this was in a later THE DOCTOR'S BAG column and it does mention a litte about OCD as well. Hope all of this has been a little help. If I can do anything else let me know. If you would like to examine other articles from my newsletter, you may find examples at:

ROTT N CHATTER newsletter February 1995


This letter was in response to the "Plea' from Joanne Bruzaukas last month along with many others. It is from Peter L. Vogel, VM MD, one of the Staff Surgeons at the Southern California Surgical Group. They see more Rotties with various 'bone' related afflictions than most as their referrals come from all over.

"Dear Jan,

After reading your newsletter the other day, I came across a plea for help from Ms. Joanne Bruzauskas. I would like to take this opportunity to offer some suggestions.

Ms. Bruzauskas describes a 7.5 month old Rottweiler with a forelimb lameness that is worse after rest. There are several causes of these lamenesses in Rottweilers of this age. The most common orthopedic problems in the young dogs involve the shoulder and elbow joints. The onset of clinical signs for all these problems is usually around 6 months of age and are associated with problems of normal ossification (bone formation).

In the shoulder, the most common cause of the described lameness is OCD) Osteochondritis Dessicans) of the caudal humeral head. In this condition, there is a defect in endochondral ossification (the normal growth process where cartilage is turned into bone). This defect results in a weakened area of cartilage that often lifts up or breaks free to form what is called a "joint mouse". when this occurs, the dogs become quite painful. This pain manifests itself as a limp. Cartilage has no blood supply and thus does not heal. The treatment of choice is surgical removal of the flap and currettage (scraping) of the underlying bone to encourage healing. The prognosis is very good.

Probably the most common cause of the described lameness is due to elbow dysplasia. This may be a new term to many of your readers, but unfortunately, the Rottie is one of several breeds affected. Elbow dysplasia describes a incongruous joint (kind of like a shoe that doesn't fit). Because certain structures in the elbow end up bearing more weight than normal, problems can occur. The most common of these is a Fragmented Medial Coronoid Process (FCP) of the ulna. This small structure ossifies at about 6 months of age. In dysplastic elbows, this structure will often break off (fragment) at this time (like having a pebble in your shoe). This can cause a significant lameness. A fragmented coronoid is usually not visible radiographically (on X-rays). However, certain characteristic changes associated with this problem are visible. Ununited Anconeal Processes (UAP) can also occur by the same mechanism as the fragmented coronoid. This is much more common in breeds other than Rottweilers. Thirdly, OCD can occur in the elbow as well. Both UAP and OCD leasion are usually visible radiographically.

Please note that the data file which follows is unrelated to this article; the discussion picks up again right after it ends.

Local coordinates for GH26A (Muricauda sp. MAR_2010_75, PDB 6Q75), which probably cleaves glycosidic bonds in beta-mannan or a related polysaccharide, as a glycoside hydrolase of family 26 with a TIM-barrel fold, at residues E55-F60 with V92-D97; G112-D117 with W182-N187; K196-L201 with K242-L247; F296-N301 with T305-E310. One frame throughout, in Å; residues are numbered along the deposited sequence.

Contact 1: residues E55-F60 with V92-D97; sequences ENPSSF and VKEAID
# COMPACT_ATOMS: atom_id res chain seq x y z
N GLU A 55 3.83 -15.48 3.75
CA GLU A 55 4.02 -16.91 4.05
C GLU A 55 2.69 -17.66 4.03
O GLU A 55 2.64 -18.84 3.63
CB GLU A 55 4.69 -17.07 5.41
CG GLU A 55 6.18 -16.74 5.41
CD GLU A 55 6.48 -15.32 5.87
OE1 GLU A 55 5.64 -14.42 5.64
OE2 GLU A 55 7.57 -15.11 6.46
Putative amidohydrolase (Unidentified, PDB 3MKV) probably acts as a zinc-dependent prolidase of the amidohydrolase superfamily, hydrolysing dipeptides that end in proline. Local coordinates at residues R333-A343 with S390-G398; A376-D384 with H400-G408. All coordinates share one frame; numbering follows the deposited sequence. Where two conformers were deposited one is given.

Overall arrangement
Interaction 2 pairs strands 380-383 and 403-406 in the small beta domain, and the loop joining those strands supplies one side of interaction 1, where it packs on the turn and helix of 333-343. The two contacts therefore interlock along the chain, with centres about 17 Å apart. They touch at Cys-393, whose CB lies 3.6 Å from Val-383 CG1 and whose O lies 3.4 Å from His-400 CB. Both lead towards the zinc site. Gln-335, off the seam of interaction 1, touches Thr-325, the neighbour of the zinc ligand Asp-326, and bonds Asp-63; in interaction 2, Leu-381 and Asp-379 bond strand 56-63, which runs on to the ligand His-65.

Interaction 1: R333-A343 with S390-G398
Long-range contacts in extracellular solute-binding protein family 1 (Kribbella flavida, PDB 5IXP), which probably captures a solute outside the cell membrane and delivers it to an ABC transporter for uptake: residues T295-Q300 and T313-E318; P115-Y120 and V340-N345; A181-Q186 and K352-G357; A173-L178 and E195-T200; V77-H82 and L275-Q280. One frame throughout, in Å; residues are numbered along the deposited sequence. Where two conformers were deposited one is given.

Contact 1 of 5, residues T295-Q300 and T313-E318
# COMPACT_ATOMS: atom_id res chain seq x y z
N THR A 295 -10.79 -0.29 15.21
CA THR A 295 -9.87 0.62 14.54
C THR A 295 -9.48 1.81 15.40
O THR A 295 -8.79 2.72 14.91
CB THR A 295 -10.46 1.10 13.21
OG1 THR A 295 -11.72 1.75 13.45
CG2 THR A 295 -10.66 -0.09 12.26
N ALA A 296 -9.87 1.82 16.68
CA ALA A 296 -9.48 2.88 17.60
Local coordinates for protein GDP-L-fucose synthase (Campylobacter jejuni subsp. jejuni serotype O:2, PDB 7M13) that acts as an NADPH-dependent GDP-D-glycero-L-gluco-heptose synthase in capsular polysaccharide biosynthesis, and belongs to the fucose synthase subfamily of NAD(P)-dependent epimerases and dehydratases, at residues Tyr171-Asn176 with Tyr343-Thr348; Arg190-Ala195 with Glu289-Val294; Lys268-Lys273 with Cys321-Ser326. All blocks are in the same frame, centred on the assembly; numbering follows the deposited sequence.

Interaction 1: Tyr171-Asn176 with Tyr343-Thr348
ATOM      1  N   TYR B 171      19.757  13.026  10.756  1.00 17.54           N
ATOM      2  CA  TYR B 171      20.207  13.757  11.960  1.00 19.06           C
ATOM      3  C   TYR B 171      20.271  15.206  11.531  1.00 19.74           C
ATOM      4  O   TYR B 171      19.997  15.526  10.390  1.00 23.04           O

The treatment of choice is surgical exploration of the elbow and removal of the fragments. Unfortunately, while we can remove the pebble, we can't do much about the fit of the shoe. Therefore,there may be a residual lameness due to osteoarthritis. this is usually manageable with non-steriodal anti-inflammatories (such a buffered aspirin). While the prognosis is good, it is not as good as OCD of the shoulder.

Finally, a condition called Panosteitis can be seen in the breed. This is a sterile inflammation of the bone which is self-limiting and usually resolves spontaneously. Pannosteitis can affect any long bone and can shift from limb to limb but causes no lasting damage once it resolves. The prognosis is excellent.

A thorough orthopedic exam can usually localize the lameness to a particular joint or bone. all of the above described problems, except panosteitis, are considered to have a underlying genetic predisposition. Breeding of affected animals should be discouraged.(added emphasis)

I hope this imformation will be helpful to your readers.


Peter L. Vogel, VMD"

EDITOR'S NOTE: I wish to thank all of those that took the time to respond to Joanne's plea for help. Many letters and phone calls came in after she had her Rott N Kid appropriately diagnosed and surgically repaired. (see her letter this issue)

It is wonderfully to know that there are so many folks willing to stop and take the time to help a Rott N Owner in need.

Thanks to all of you.